By ANUPAM NATH Associated PressJuly 10, 2021, 10:29 AM• 2 min readShare to FacebookShare to TwitterEmail this articleGAUHATI, India — A comb. A toothbrush. A bangle. A cotton scarf — protection from the summer heat now used as a face mask.The personal belongings of cremated COVID-19 victims lie strewn around the grounds of the Ulubari cremation ground in Gauhati, the biggest city in India’s remote northeast.It’s a fundamental change from the rites and traditions that surround death in the Hindu religion. And, perhaps, also reflects the grim fears grieving people — shaken by the deaths of their loved ones — have of the coronavirus in India, where more than 405,000 people have died.Hindus believe cremation of the body frees the soul so it can be reborn, and they often burn belongings that were with the body at the time of the death.The belongings of the COVID-19 victims are left behind because of fear of touching them. They are scattered around the entire grounds of the Ulubari crematorium, particularly where the pyres are lit.India’s devastating virus surge in April and May left families and patients pleading for oxygen outside hospitals, the relatives weeping in the street as their loved ones died while waiting for treatment. Crematoriums were overwhelmed and often lit around the clock.Infections are declining, but authorities are pushing to increase vaccinations as they prepare for another possible surge.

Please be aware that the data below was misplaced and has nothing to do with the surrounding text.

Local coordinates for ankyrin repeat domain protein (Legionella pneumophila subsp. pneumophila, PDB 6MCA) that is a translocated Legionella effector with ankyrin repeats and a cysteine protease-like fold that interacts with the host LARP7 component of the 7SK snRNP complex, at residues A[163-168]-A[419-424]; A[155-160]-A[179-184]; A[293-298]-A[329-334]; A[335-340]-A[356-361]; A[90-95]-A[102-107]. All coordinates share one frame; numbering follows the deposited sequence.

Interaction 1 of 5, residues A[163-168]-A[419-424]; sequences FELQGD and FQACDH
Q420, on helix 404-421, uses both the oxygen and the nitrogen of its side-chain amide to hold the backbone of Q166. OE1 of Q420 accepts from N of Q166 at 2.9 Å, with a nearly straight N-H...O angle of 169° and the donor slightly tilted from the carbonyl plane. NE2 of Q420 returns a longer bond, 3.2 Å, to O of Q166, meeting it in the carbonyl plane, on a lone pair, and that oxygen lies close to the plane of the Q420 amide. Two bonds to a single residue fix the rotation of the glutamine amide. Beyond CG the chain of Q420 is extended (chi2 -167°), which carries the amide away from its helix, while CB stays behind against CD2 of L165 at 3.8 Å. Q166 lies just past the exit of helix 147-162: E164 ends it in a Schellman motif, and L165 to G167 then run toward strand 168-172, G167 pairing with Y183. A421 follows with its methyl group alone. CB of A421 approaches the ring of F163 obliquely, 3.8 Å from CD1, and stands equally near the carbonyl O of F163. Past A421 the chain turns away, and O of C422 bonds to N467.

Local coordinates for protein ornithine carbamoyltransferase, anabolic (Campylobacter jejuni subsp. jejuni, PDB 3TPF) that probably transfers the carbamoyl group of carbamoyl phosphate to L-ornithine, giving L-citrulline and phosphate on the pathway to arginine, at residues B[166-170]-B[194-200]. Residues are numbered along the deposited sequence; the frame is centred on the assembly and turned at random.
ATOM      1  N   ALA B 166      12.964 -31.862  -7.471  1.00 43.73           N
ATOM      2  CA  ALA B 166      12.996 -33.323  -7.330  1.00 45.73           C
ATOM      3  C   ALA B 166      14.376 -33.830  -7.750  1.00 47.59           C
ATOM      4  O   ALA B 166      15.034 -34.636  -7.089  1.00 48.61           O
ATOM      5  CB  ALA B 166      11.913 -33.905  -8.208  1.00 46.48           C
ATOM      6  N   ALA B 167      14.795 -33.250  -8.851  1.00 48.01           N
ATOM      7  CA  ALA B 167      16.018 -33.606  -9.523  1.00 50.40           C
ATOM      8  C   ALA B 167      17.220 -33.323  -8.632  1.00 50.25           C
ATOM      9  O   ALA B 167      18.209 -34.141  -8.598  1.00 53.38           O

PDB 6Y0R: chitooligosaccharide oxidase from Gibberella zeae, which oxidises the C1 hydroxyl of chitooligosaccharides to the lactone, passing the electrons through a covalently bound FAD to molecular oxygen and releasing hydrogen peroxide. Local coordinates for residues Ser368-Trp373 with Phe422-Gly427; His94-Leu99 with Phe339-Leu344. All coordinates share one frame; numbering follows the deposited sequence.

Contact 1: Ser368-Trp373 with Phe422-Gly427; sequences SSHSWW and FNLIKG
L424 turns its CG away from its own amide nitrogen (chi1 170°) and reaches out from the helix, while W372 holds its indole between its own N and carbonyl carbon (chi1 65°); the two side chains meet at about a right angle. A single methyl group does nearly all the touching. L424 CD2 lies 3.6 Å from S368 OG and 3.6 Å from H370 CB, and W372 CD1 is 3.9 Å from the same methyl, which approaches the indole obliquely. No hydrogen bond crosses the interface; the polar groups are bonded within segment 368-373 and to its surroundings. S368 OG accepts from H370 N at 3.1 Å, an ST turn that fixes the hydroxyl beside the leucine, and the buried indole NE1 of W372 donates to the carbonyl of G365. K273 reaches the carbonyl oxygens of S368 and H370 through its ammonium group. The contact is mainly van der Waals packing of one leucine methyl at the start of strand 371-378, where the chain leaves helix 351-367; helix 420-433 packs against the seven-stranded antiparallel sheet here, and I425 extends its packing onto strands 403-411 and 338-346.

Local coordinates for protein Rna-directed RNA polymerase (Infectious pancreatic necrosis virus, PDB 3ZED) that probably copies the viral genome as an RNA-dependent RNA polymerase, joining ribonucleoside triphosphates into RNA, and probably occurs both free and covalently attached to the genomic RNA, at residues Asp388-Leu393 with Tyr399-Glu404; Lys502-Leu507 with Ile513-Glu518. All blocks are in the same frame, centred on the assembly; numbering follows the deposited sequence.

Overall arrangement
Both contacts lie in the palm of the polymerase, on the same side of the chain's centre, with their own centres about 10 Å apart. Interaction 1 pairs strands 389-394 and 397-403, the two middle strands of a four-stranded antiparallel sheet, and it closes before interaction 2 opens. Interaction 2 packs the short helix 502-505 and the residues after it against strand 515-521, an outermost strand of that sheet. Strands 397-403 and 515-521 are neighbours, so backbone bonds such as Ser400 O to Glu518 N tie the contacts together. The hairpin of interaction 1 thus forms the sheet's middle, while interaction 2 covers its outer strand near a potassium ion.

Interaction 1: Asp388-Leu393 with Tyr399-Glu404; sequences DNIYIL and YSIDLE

By ANUPAM NATH Associated PressJune 27, 2021, 4:13 AM• 2 min readShare to FacebookShare to TwitterEmail this articleGAUHATI, India — Rows of locked shops confront bargain-hunters for most of the day in Fancy Bazar, a nearly 200-year-old market that offered cheap prices until the COVID-19 pandemic hit Gauhati, the biggest city in India’s remote northeast.Lockdown restrictions imposed in April have now been partially eased, but shop owners are struggling to recapture the market’s bustling activity and complain that the 1 p.m. curfew is too early.Shoppers seem to prefer evening hours to escape the summer heat. The market is deserted in the afternoon, with no business for the thousands of small and big shops.“We are having a tough time with my shop only open for limited hours. On some days, I don’t have a single customer,” said Bhaskar Jyoti Kalita, who sells Assam silk.Kalita, 43, said he has to support his parents, his wife and two children. “It’s very hard for our family without any sale,” he said.Fancy Bazar was established by a trader from western Rajasthan state after he sailed to Assam state in 1828.The labyrinth of alleys is crammed with shops selling exotic silk fabrics, handmade toys, cane and bamboo products and home décor. It’s also a wholesale market for rice, lentils, fruits, vegetables, flowers, garments and medicines.Gauhati, the Assam state capital, is the main trading hub for India’s eight remote northeastern states with a population of 45 million.Rupam Gosawmi, chairman of the Assam State Chamber of Commerce, said business has been badly hit by the pandemic restrictions, but the priority is to save lives. “With the rate of infections coming down, I expect a further easing of restrictions by mid-July,” he said.